MILLBURN, NJ - The Millburn Township Committee Tuesday night introduced an ordinance amending its zoning regulations regarding houses of worship, schools and other places of assembly in residential areas.
The committee made the changes in response to a ruling last summer by a Superior Court judge that the zoning ordinance violates federal law protecting individuals, houses of worship and other religious institutions from discrimination.
The ruling was triggered by an appeal by the Chai Center for Judaism, which was turned down last year in its bid to build a synagogue at the corner of Old Short Hills Road and Jefferson Avenue. The township’s zoning board decided two combined lots there, totaling 1.8 acres, were too small for the use.
Current ordinance requires lots for houses of worship to have a minimum of 3 acres. The revised ordinance extends that requirement to schools and other places of assembly. In addition, the revised ordinance stipulates parking requirements for schools and places of assembly.
In other business, the governing body introduced an ordinance setting annual fees for parking permits in 2014. The annual permit fee will be $560 for the first car in a household and $650 for each additional car in a household.
Committee member Theodore Bourke explained the fee is being increased by $200, as planned four or five years ago with development of the parking deck in the downtown.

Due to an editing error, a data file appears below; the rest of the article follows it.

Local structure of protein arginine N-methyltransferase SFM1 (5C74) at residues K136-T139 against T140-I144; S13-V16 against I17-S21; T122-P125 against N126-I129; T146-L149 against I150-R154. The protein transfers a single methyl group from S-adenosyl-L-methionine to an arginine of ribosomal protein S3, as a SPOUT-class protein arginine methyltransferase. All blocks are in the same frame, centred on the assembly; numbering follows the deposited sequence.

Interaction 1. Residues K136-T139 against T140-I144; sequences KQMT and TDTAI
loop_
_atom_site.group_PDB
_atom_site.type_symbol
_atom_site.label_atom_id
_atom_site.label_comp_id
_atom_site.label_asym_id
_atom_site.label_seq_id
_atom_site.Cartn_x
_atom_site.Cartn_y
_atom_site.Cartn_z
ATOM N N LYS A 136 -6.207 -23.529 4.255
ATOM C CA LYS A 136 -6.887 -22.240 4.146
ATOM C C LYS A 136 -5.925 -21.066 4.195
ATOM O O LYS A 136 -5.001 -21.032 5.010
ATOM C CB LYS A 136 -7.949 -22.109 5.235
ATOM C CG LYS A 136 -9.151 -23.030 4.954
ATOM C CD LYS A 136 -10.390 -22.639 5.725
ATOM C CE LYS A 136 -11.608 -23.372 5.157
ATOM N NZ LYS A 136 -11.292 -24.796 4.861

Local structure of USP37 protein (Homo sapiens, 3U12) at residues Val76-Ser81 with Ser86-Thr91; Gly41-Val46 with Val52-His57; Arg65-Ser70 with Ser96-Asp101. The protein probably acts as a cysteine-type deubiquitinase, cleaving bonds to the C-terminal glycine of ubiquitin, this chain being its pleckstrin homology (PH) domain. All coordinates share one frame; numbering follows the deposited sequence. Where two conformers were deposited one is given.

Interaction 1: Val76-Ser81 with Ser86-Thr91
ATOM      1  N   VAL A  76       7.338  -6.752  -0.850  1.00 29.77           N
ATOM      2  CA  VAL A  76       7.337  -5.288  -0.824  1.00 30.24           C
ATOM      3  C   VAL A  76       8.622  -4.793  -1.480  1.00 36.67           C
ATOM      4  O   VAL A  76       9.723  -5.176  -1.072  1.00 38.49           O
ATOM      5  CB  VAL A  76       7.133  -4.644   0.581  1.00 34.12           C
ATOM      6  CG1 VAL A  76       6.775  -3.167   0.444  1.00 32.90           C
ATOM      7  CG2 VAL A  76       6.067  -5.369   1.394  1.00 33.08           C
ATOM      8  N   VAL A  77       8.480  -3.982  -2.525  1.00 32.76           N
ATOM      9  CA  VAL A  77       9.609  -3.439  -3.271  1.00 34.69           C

“The price still remains $300 lower than Summit or West Orange,” Burke pointed out.
Another ordinance introduced at the session pertains to the use of emergency electrical generators that homeowners are installing for their homes. Those are to be permitted only within a side or rear yard and must be screened from adjacent properties and the street by appropriate fencing or vegetation.
The committee also passed three ordinances. The first authorizes the township to obtain ownership of a small Revolutionary War era graveyard at the corner of White Oak Ridge and Parsonage Hills roads, so as to be able to maintain the grounds and permit the Rolling Hills Garden Club to perform routine upkeep.
The second ordinance puts the owner’s name on documents for a sewer easement, and the third prohibits parking on the roadway leading into Old Short Hills Park.
Also at the session, the committee issued three proclamations. The first of those recognizes resident Steve Suskauer with a Community Service Award. Suskauer, who owned the David Gary art gallery in town, served as president and has been an active longtime member of the Downtown Millburn Development Alliance.
For 20 years he has co-chaired the annual Snowflake Parade in the township and assisted with fundraising for the event. He also served as chairman of the Millburn Farmer’s Market and assisted in setting up sites for other markets in New Jersey.
A second proclamation congratulates the Millburn Free Public Library on its 75th anniversary, offers continued support and invites all citizens to celebrate the milestone at an open house there on Saturday, Nov. 16, between 9:30 a.m. and 3 p.m.
The last proclamation designates November as Pancreatic Cancer Month in the township.
The proclamation notes that pancreatic cancer is the fourth leading cause of cancer death in the U.S. and is anticipated to move to the second leading cause by 2020.
Resident Michael Weinstein, a pancreatic cancer survivor who has been actively promoting public policy, research funding, patient services and public awareness and education, was on hand to receive the proclamation.
“It’s so important to get the word out,” he said. “I’m here to do whatever I can.”